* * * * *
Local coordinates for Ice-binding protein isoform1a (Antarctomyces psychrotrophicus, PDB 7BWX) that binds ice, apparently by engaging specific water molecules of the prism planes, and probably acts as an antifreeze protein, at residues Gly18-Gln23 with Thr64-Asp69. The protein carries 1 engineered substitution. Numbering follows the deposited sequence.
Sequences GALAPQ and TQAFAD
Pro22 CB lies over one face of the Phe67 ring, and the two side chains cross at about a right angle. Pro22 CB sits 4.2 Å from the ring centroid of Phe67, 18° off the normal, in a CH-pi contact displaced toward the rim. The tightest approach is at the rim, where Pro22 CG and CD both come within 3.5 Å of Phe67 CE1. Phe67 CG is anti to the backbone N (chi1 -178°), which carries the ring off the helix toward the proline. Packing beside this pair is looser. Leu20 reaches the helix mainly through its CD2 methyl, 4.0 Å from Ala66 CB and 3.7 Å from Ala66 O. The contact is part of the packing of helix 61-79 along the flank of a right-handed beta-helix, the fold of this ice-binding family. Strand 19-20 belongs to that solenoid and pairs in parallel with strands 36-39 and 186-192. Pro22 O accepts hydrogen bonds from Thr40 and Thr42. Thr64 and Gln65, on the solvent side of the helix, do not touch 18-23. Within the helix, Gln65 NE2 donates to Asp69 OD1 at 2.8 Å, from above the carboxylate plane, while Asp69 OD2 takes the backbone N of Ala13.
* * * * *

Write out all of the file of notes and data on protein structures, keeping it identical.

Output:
Local coordinates for Ice-binding protein isoform1a (Antarctomyces psychrotrophicus, PDB 7BWX) that binds ice, apparently by engaging specific water molecules of the prism planes, and probably acts as an antifreeze protein, at residues Gly18-Gln23 with Thr64-Asp69. The protein carries 1 engineered substitution. Numbering follows the deposited sequence.
Sequences GALAPQ and TQAFAD
Pro22 CB lies over one face of the Phe67 ring, and the two side chains cross at about a right angle. Pro22 CB sits 4.2 Å from the ring centroid of Phe67, 18° off the normal, in a CH-pi contact displaced toward the rim. The tightest approach is at the rim, where Pro22 CG and CD both come within 3.5 Å of Phe67 CE1. Phe67 CG is anti to the backbone N (chi1 -178°), which carries the ring off the helix toward the proline. Packing beside this pair is looser. Leu20 reaches the helix mainly through its CD2 methyl, 4.0 Å from Ala66 CB and 3.7 Å from Ala66 O. The contact is part of the packing of helix 61-79 along the flank of a right-handed beta-helix, the fold of this ice-binding family. Strand 19-20 belongs to that solenoid and pairs in parallel with strands 36-39 and 186-192. Pro22 O accepts hydrogen bonds from Thr40 and Thr42. Thr64 and Gln65, on the solvent side of the helix, do not touch 18-23. Within the helix, Gln65 NE2 donates to Asp69 OD1 at 2.8 Å, from above the carboxylate plane, while Asp69 OD2 takes the backbone N of Ala13.